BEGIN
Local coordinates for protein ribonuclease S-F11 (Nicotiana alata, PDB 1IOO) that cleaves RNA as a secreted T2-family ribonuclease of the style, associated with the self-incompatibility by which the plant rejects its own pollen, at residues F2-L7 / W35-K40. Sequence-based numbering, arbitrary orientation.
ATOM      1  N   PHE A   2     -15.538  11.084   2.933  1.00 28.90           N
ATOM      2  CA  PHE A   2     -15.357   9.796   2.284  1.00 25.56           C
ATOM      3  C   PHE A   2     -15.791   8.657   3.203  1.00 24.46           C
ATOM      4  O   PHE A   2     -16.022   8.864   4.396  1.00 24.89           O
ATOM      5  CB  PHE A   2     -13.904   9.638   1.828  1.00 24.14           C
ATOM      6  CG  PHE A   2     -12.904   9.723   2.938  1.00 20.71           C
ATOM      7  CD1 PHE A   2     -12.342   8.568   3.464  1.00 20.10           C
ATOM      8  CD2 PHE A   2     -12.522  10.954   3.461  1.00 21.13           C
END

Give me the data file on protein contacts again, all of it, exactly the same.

Local coordinates for protein ribonuclease S-F11 (Nicotiana alata, PDB 1IOO) that cleaves RNA as a secreted T2-family ribonuclease of the style, associated with the self-incompatibility by which the plant rejects its own pollen, at residues F2-L7 / W35-K40. Sequence-based numbering, arbitrary orientation.
ATOM      1  N   PHE A   2     -15.538  11.084   2.933  1.00 28.90           N
ATOM      2  CA  PHE A   2     -15.357   9.796   2.284  1.00 25.56           C
ATOM      3  C   PHE A   2     -15.791   8.657   3.203  1.00 24.46           C
ATOM      4  O   PHE A   2     -16.022   8.864   4.396  1.00 24.89           O
ATOM      5  CB  PHE A   2     -13.904   9.638   1.828  1.00 24.14           C
ATOM      6  CG  PHE A   2     -12.904   9.723   2.938  1.00 20.71           C
ATOM      7  CD1 PHE A   2     -12.342   8.568   3.464  1.00 20.10           C
ATOM      8  CD2 PHE A   2     -12.522  10.954   3.461  1.00 21.13           C